Nakayama Naruchika (中山愛親)
Naruchika NAKAYAMA (July 7, 1741-October 1, 1814) was kuge (a court noble) in the late Edo period. His father was Yoshichika NAKAYAMA. His mother was a daughter of Takaaki KAJUJI.
Naruchika was appointed as Sangi (councilor) in 1761 and became Gon Dainagon (provisional major counselor) in 1774. In 1782, he became Giso (a position conveying what the congress decides to the emperor) and served Emperor Kokaku. He struggled to present imperial proclamation of daijo-tenno-go (name of the retired emperor) to Imperial Prince Kaninnomiya Sukehito, father of the Emperor, but Edo bakufu (Japanese feudal government headed by a shogun) denied and the situation grew entangled (so called "Songo ikken" [Songo Incident]). By an order of the bakufu in 1792, he was summoned to Edo with Kinaki OOGIMACHI, a buke tenso (liaison officers between the imperial court and the samurai family). They had a talk with Sadanobu MATSUDAIRA, a roju (member of shogun's council of elders)to explain, but they were ordered house confinement. After returning to Kyoto, he was confined to his house and was removed from giso.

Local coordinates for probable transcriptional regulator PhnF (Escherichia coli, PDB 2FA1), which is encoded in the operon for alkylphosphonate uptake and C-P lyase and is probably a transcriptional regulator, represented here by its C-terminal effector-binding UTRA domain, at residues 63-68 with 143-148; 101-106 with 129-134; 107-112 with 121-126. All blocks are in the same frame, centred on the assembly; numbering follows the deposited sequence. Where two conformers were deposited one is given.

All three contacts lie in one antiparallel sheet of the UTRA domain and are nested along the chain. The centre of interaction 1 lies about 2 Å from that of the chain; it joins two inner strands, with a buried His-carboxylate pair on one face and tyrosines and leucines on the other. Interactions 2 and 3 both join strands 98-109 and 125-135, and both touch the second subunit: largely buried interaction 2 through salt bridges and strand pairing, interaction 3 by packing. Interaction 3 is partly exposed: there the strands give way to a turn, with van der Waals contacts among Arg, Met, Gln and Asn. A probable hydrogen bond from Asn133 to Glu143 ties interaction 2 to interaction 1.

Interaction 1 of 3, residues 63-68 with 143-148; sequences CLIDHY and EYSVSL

There is a legend that in the Songo ikken, Naruchika NAKAYAMA protested dignifiedly in front of Shogun at Edo-jo Castle, when he went to Edo as the Imperial envoy. Based on the incident, novels such as "Nakayama Togeki" and "Nakayama Denki," both of which were completed not so long after the incident, were written clandestinely. Also, there is a comic book named "Fuunji tachi" written by Taro MINAMOTO, which describes the incident.